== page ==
P. Kirby's Reviews > Throne

Throne by Phil Tucker
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Jun 15, 12

bookshelves: urban-fantasy, fantasy, self-published
Read from May 29 to June 05, 2012

A nice departure from the canned "tough girl with a chip on her shoulder" version of urban fantasy being flogged to death by publishers. I could live a looong happy life and NEVER read another Anita Blake clone.

The story follows two women: Maya, a teenager and recent immigrant (Brazil), and Mirabel, a former model turned photographer. Each woman's life is changed when she discovers the magical world hidden right beneath/next to our own and is recruited into an ancient, recurring battle between the Seelie and Unseelie Courts. One woman is to become the menacing Queen of Air and Darkness; the other, the Lady of Light and Laughter.

Mirabel, having descended into grief after a miscarriage late in her pregnancy, is vulnerable and ripe for the picking, an easy recruit into the Unseelie machinations. When she is approached by the goatlike phooka who offers the opportunity to wreck revenge on Kubu, the dark incarnation of miscarried pregnancies, she's eager for vengeance, even if it means becoming an agent of death and cruelty.

Maya is living a life typical of many immigrants: she has two jobs, one as a waitress at a Chinese restaurant, where she is sexually harassed by the staff; another in a garment factory, stitching designer belts together. One night, after a particularly bad day at work, she encounter a beautiful and mysterious man as she leaves the restaurant. The man kisses her and leaves her unable to speak to anyone in the "real" world. Soon after, she is approached by a talking fox, Guillaume, who takes her into the world of the Seelie and Unseelie. Maya, it seems, is to be the Seelie's Lady of Light and Laughter.

Of course, this is the fey, who can't give a straight answer if their lives depended on it. And Maya and Mirabel are left to fumble their way into their roles, "Whee, look Ma, no script!" Mirabel is at the distinct advantage, as Evil often is, in that she's given infinite power to kill and destroy and stripped of a conscience. Poor Maya...not so much. It's sort of like if The Avengers were ordinary humans with slingshots and Loki...was still Loki, the motherf*cking God of Mischief.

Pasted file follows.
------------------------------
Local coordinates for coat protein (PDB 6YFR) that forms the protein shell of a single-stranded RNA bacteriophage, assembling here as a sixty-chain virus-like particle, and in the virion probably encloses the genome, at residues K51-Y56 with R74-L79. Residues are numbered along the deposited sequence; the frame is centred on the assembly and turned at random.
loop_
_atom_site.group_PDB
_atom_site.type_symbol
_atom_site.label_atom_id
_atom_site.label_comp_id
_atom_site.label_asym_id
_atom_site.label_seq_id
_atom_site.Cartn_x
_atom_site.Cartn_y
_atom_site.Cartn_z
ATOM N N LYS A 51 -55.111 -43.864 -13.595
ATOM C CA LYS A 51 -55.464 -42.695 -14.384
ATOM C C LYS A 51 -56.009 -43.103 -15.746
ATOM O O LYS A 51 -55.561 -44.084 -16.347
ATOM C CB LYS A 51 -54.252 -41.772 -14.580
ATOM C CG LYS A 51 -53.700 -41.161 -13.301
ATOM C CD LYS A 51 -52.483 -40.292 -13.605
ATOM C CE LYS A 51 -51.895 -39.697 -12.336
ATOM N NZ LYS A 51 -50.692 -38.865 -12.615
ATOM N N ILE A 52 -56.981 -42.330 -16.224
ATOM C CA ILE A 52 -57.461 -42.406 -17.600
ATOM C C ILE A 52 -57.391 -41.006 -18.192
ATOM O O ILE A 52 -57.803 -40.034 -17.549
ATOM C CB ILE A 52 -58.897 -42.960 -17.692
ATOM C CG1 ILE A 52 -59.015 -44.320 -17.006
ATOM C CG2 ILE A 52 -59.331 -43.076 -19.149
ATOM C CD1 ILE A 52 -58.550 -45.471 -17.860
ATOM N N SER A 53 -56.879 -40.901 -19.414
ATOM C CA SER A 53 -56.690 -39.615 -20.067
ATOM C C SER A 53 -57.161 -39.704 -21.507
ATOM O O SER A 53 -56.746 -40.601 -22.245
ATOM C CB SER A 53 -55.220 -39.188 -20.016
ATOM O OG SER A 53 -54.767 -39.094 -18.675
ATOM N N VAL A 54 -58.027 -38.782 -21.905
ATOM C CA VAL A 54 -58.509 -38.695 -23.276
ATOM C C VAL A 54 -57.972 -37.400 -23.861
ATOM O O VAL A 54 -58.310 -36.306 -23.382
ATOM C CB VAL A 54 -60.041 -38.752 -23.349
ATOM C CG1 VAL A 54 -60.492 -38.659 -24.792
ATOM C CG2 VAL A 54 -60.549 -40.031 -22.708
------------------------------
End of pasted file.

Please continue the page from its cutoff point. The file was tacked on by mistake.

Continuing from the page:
Aided and abetted by a kind-of street hustler named Kevin, Maya gamely attempts to save New York from a whole bunch of things that go bump in the night. Because, of course, it's New York. As I noted in the review of The Avengers on my blog, whether it's aliens or ultimate evil, New York is always in jeopardy.

The strength of this novel is its descriptive passages. I'm a sucker for great metaphors/similes, lovely evocative turns of phrase that paint a vivid picture of the world. Throne is chuck full of great descriptive writing. This is, to some extent, the novel's weakness, as it spends too much time on transitions, lavishing detail on scenes and scenery that should have been deleted in revision.

Maya is the most interesting of the two women. This is because Mirabel is a being of grief and overriding despair. It consumes her, drives her mad, and renders her rather one-dimensional. Not necessarily a bad thing, mind you, but it doesn't leave a lot of room for a character arc.

Maya, however, is just a teenage kid struggling with the pressures of surviving in a strange country and now, coping with her role as avatar of good in the Seelie/Unseelie's battle. I guess I'm saying she's the most approachable and relatable. My main quibble with Maya is that her dialogue doesn't sound like that of a non-native speaker. I grew up in a Texas border town (myself Hispanic), and even immigrants who picked up English quickly, still retained speech patterns and syntax that identified them as non-native English speakers. Maya's speech feels off, which is weird, because, by and large the author seems to have a good ear for all things cultural.

The author, who gave me a free copy of the book*, referenced War for the Oaks as a similar novel. I disagree, largely because Emma Bull's novel is actually a gentler tale, a romance really. Throne harkens more to Charles De Lint's darker titles. Either way, Throne is in the milieu of Bull and De Lint.

A dark and edgy alternative to same-old-same-old urban fantasy.

*I don't know the author from Adam, so this is an unbiased review.
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